Fred Kaplan had an interesting article last week about ongoing discussions among current and retired military officers as to the best response for military professionals concerned that the country may be moving toward a very unwise war with Iran. The only issue I have with the piece is that it follows its military sources in faulting the conduct of the generals' before the Iraq War. As I've pointed out before, all the relevant policymakers and opinion-leaders were well-aware that most (though by no means all) military officers thought the Bush administration's Iraq policies were misguided -- people just didn't care, there'd been a widespread and successful campaign in the press to convince civilian elites that the career professionals in the military, the foreign service, and the intelligence community were bad sources of advice on policy in the greater Middle East and that we'd be better off relying on the information and analysis provided by conservative think tanks founded by dissidents from the academic and governmental consensus.
All of which is to say that when you read these kind of passages in a newspaper profile of the Chairman of the Joint Chiefs of Staff's views on the world situation, you ought to pay attention and read between the lines a bit:
[Admiral Mike Mullen] rejected the counsel of those who might urge immediate attacks inside Iran to destroy nuclear installations or to stop the flow of explosives that end up as powerful roadside bombs in Iraq or Afghanistan, killing American troops.
With America at war in two Muslim countries, he said, attacking a third Islamic nation in the region “has extraordinary challenges and risks associated with it.” The military option, he said, should be a last resort. [. . .]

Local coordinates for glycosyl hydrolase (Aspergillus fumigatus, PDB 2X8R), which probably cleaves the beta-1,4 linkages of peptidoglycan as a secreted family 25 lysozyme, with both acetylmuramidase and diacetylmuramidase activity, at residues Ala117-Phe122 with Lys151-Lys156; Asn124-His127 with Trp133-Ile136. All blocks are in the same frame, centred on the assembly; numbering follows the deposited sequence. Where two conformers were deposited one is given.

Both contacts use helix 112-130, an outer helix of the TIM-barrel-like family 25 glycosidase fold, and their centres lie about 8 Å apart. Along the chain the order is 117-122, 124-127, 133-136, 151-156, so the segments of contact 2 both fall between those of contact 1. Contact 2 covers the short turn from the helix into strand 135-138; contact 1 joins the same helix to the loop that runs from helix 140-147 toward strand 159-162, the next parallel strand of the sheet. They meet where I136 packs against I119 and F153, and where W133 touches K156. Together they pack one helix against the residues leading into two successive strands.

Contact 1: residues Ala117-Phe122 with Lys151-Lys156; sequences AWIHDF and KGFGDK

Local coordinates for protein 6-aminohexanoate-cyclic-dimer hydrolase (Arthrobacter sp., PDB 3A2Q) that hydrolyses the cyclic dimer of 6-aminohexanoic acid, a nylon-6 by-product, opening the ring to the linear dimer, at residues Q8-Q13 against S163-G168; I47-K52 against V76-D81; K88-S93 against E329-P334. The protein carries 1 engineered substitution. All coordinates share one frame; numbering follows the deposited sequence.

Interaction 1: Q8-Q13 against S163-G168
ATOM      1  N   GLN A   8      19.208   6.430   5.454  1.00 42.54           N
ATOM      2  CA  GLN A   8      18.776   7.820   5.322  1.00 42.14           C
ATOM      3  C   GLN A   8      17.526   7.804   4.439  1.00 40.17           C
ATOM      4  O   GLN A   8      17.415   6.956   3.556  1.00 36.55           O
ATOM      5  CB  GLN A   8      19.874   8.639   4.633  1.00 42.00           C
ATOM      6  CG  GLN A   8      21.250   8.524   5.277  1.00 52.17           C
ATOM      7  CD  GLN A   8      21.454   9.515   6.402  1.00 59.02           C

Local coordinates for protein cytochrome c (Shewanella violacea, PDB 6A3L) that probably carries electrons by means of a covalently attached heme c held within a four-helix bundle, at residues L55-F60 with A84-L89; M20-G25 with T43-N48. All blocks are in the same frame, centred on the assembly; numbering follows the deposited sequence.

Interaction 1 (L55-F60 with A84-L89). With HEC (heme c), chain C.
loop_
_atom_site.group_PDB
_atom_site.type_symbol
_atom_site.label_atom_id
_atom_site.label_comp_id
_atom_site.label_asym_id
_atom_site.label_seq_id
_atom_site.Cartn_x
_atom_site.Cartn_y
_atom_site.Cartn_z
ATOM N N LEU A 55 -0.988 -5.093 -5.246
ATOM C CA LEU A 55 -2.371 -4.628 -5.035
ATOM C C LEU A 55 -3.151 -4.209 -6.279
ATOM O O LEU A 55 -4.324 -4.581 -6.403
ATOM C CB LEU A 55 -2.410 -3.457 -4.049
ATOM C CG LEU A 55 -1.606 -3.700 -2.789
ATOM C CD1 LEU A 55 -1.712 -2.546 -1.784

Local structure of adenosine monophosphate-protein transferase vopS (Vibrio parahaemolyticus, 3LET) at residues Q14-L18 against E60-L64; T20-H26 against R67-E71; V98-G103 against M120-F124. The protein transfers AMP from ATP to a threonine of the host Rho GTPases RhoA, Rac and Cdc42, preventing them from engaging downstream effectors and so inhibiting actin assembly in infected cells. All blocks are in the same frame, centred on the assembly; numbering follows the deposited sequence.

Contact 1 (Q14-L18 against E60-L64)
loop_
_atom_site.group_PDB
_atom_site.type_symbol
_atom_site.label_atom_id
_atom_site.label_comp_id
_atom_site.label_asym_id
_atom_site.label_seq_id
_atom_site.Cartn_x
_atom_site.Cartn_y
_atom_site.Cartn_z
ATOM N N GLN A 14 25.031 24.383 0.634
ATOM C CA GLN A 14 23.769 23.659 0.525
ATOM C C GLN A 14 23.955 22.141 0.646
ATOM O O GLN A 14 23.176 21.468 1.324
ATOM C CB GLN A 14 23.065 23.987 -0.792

“That said, that doesn’t get at the source of it,” he acknowledged. Asked whether the American military should aim at sites inside Iran if intelligence indicated that such interdiction could halt the flow of those bombs, he said “the risks could be very, very high.”
“We’re in a conflict in two countries out there right now,” he added. “We have to be incredibly thoughtful about the potential of in fact getting into a conflict with a third country in that part of the world.”
That's as far as a person in his job can go toward saying publicly "don't let the crazy people inside this administration start a war with Iran!" without seriously violating his constitutional role. So don't say you weren't warned.
Fred Hiatt & Friends, meanwhile, assure us that George W. Bush, Hillary Clinton, and Barack Obama all have the same "centrist and sensible" policies on Iran and it's therefore rude and irresponsible for Obama to suggest that this is an issue voters should consider when voting. Basically, everyone should just calm down and trust the Powers That Be to handle everything properly.